Many cultivators consider fertigation to be the optimal path to scaling up, and when you take a harder look at the unique kind of adjustable automation this nutrient application system brings to the table, it becomes apparent why fertigation holds such a sweeping allure.
What is Fertigation?
“Fertigation” is a combination of the terms, “fertilization” and “irrigation.”
Basically, fertigation systems employ readily-dissolved nutrients injected into the irrigation water, thus eliminating the need for manual mixing and all of the time and effort that demands, not to mention, the room for human error which manual methods usually entail.
Benefits of Fertigation
Besides the obvious benefits of the immensely reduced time and effort demands which automation is generally synonymous with, fertigation actually spells a more refined, customizable automation that paradoxically can be more case-specific than its manual alternative.
What makes fertigation so suitable for scaling up is its flexibility and versatility in terms of the ability to adjust to fluctuations of weather conditions, and in accommodating the different nutrient needs for stages of plant development. Fertigation is often coupled with robust software that keeps track of the climate and deviations from the established norm that causes unwanted changes in the pH and electrical conductivity (EC) levels of the water. In such cases, an alarm is usually triggered, and if cultivators don’t respond to it, machines automatically stop operating to prevent things from going awry.
Considering the learning curve and initial cost of adopting fertigation, in addition to those highly specialized features, fertigation is more suitable for large-scale operations. That being said, there are fertigation systems that are meant mostly for small growers, as they handle only one type of fertilizer at a time.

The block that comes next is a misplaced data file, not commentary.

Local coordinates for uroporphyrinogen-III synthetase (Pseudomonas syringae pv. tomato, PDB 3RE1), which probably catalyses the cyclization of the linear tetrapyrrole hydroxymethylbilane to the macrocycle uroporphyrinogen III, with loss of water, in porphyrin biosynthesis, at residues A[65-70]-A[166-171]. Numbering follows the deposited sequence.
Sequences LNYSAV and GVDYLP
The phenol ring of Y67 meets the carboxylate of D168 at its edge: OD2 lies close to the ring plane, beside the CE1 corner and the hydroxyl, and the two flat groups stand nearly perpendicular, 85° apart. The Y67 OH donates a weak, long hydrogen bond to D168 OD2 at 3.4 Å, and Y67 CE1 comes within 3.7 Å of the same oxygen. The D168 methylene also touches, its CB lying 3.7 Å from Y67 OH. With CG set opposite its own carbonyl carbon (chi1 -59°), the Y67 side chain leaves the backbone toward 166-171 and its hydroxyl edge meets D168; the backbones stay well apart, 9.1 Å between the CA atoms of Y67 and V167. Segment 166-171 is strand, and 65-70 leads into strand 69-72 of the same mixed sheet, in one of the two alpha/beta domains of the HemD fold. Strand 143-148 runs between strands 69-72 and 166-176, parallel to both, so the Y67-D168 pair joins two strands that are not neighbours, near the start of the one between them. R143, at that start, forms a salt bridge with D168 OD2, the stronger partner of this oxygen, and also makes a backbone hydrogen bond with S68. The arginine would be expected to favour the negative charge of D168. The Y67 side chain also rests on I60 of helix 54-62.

In short, unless growers are fixed entirely on running a small-scale operation they can handle on their own, fertigation has something to offer to growers for various stages of development.
Despite the automated nature of its practice, fertigation still needs a regular human touch, albeit a light one, to run smoothly and optimally.
It’s crucial that lines are examined daily for leaks that can throw off the uniformity of the dose, and respectively, of the crops altogether. Growers need to keep tanks clean by flushing them with water and hydrogen peroxide to keep the mixture unadulterated. It may seem like a no-brainer, but it’s this fundamental practice that can easily be overlooked.
Fertigation has all the makings of a futuristic cannabis cultivation technique – automation, streamlined precision, and ease. That being said, all of a fertigation systems’ robust features aren’t worth much if growers start to rely entirely on them and neglect their daily roles.
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